"It IS all about the TASTE"
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  • Light / Straight Rye Bread

    It’s cool today, so I’m thinking a hearty beef stew or Carbonnade, and a fresh bread.

    Puttering around the kitchen / lab, I find I have almost enough bread flour, so I’ll need to lengthen it with another flour, while whole wheat jumps the front of my mind, there is a bag of rye sitting in front of it. A quick check shows, I also have a fresh bottle of caraway seeds. Sounds like a light rye loaf to me.

    Classic rye bread has various flour ratios, ranging from 25% rye to 50% rye, I’ll go with a 12.5 % rye to bread flour. (It uses all the bread flour, and i’ll not mess with my hydration ratios) Hence a “LIGHT” rye bread.

    From Wikipedia:

    Rye bread is a type of bread made with various proportions of flour from rye grain. It can be light or dark in color, depending on the type of flour used and the addition of coloring agents, and is typically denser than bread made from wheat flour. It is higher in fiber than white bread and is often darker in color and stronger in flavor.

    Pure rye bread contains only rye flour, without any wheat. German-style pumpernickel, a dark, dense, and close-textured loaf, is made from crushed or ground whole rye grains, usually without wheat flour, baked for long periods at low temperature in a covered tin. Rye and wheat flours are often used to produce a rye bread with a lighter texture, color and flavor than pumpernickel. “Light” or “dark” rye flour can be used to make rye bread; the flour is classified according to the amount of bran left in the flour after milling. Caramel or molasses for coloring and caraway seeds are often added to rye bread. In the United States, breads labeled as “rye” nearly always contain caraway unless explicitly labeled as “unseeded.”

    In Canada (especially Montreal), breads labeled as “rye” often have no seeds, whereas breads labeled as “kimmel” are usually rye with caraway seeds. Some unique rye bread recipes include ground spices such as fennel, coriander, aniseed, cardamom, or citrus peel. In addition to caramel and molasses, ingredients such as coffee, cocoa, or toasted bread crumbs are sometimes used for both color and flavor in very dark breads like pumpernickels. The addition of caraway seeds to rye bread is to counter the bloating that can be caused by the high fiber content of rye. Caraway has well-known anti-flatulence properties; however, the association is so long-standing that the flavor combination is now almost inseparable.

    A simple, all-rye bread can be made using a sourdough starter and rye meal; it will not rise as high as a wheat bread, but will be more moist with a substantially longer keeping time. Such bread is often known as “black bread” (Schwarzbrot in German, chyorniy khleb in Russian) from their darker color than wheat breads (enhanced by long baking times, creating Maillard reactions in the crumb).

    A very similar, but darker, bread, German-style pumpernickel, has an even darker color derived from toasted leftover bread and other agents. Due to the density of the bread, the yeast in the starter is used at least as much for the fermentation character in the bread itself as it is for leavening.

    I’ll cheat and use my basic bread dough / baking recipe here.

  • Cold Soup – Gazpacho

    Gazpacho

    Ambushed again by the green grocer. But, it is hot, and it is late spring, early summer.. Now I have some lovely tomatoes, cucumbers, all sorts of herbs, garlic, red onion, citrus and a flavored olive oil the owners wife made for me to try. Sounds like I am making Gazpacho.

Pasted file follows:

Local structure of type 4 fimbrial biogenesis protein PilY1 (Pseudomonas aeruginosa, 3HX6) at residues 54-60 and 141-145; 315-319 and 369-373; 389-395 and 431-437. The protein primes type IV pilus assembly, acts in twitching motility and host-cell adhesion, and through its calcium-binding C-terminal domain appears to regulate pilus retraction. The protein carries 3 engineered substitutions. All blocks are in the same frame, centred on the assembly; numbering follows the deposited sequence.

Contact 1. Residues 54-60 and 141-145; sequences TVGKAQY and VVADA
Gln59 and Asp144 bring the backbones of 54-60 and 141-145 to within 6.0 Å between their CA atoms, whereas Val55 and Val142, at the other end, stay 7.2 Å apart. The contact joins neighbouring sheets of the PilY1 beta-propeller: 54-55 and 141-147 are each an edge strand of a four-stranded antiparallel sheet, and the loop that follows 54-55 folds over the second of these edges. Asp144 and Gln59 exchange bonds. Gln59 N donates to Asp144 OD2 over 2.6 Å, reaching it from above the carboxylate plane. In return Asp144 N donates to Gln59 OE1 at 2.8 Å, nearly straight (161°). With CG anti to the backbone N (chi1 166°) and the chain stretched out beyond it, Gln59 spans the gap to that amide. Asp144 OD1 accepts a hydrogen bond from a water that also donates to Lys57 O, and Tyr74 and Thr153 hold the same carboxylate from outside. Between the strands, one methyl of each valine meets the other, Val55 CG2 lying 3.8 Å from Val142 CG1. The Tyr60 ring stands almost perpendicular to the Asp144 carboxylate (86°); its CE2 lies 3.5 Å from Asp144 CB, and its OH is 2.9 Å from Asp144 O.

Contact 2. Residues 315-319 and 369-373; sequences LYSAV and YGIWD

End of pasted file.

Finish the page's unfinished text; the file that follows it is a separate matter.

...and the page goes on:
Background

    Gazpacho is a cold Spanish tomato-based raw vegetable soup, originating in the southern region of Andalucía. Gazpacho is widely consumed throughout Spain, neighboring Portugal and parts of Latin America. Gazpacho is mostly consumed during the summer months, due to its refreshing qualities.

    The soup has ancient roots. There are a number of theories of its origin, including as an Arab soup of bread, olive oil, water and garlic that arrived in Spain with the Moors, or via the Romans with the addition of vinegar. Once in Spain became a part of Andalucian cuisine, particularly Seville, stale bread, garlic, olive oil, salt, and vinegar. Tomato was added to the recipe after it was brought to Europe after the Columbian Exchange which began in 1492. The dish remained popular with field hands as a way to cool off during the summer, and to use available ingredients (fresh vegetables and stale bread).

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  • Quiche

    Time for food, but given the recent set of medical stupidity one must go a bit lighter. So maybe eggs, but sunny-side up, over easy, scrambled, just is NOT going to do it for me.

    I WANT TASTE!. I WANT TEXTURE! I WANT SAVORY…. So a quiche, but one with real bacon, real veggies, and lots of cheese and eggs..

    Quiche is essentially an custard made with milk and eggs poured into a pie crust and baked. You want just enough eggs to set the milk, but not so many that the quiche becomes truck tire. You want a bit of wobble in your quiche as it comes out of the oven. Wobble means silky, melt-away custard in every bite.

    The fool-proof part comes courtesy of the French. They long-ago settled on the perfect formula of one part egg to two parts milk. A standard large egg weighs two ounces and a cup of milk is eight ounces, so a good rule of thumb is two eggs per cup of milk. One can bump this up a bit to make a more substantial quiche and go with three eggs and a cup and a half of milk in a nine-inch pie crust.

    Or as one person wrote:

    I always use the Julia Child ratio: put the eggs in a large measuring cup and add enough dairy (cream/half & half/milk) to bring the total up to 1/2 cup per egg. So, if you used 4 eggs, you’d add enough dairy to make 2 cups of custard. So simple to remember and a perfect blend of dairy and egg: not too thick, not too liquid, just right.